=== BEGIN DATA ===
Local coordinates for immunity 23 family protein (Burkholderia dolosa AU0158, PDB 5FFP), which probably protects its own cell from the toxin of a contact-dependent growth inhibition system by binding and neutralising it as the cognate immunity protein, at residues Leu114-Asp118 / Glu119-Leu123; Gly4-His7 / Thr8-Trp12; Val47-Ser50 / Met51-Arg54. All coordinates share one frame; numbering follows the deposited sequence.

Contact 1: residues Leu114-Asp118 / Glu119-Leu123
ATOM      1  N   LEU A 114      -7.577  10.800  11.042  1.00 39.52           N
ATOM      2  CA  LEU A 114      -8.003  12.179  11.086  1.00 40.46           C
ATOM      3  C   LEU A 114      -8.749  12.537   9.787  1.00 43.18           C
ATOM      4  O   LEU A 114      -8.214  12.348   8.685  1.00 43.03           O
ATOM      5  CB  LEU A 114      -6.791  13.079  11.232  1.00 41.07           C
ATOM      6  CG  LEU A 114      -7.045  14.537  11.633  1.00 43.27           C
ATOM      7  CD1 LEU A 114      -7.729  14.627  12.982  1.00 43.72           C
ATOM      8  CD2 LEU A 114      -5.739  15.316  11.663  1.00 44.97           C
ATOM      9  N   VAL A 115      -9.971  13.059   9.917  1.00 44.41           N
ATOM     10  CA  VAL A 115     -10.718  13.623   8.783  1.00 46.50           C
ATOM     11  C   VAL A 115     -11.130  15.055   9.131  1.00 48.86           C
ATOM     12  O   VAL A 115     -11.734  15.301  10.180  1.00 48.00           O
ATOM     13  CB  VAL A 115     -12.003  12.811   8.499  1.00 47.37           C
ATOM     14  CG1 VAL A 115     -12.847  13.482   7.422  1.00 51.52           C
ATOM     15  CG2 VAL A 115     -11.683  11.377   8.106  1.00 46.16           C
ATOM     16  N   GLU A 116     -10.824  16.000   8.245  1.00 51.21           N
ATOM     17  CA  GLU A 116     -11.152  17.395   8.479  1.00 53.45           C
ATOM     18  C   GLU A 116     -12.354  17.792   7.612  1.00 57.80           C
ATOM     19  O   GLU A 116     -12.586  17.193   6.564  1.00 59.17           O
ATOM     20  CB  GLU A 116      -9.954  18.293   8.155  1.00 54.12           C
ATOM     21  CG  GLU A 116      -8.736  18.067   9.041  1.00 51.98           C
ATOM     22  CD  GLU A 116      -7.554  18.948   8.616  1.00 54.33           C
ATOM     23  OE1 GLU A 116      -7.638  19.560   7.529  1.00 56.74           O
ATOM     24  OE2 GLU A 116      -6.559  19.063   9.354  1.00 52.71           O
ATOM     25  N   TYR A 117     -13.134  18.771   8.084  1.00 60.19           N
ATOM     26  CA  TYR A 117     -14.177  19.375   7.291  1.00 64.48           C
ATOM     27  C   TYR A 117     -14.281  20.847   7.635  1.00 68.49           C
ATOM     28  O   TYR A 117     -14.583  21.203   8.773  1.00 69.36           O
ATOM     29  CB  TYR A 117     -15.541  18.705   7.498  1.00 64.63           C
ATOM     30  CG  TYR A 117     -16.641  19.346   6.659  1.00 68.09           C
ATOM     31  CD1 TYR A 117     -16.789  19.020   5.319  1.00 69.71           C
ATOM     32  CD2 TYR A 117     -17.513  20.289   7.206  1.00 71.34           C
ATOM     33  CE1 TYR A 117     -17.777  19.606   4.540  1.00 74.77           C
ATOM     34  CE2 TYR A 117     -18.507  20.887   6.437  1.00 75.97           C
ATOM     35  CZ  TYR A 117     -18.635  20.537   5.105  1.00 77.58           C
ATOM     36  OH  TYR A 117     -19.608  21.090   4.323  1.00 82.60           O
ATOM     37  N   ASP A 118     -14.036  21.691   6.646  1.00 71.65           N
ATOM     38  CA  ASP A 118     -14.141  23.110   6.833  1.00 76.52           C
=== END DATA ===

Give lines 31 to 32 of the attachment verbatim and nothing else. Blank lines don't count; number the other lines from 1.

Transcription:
ATOM     29  CB  TYR A 117     -15.541  18.705   7.498  1.00 64.63           C
ATOM     30  CG  TYR A 117     -16.641  19.346   6.659  1.00 68.09           C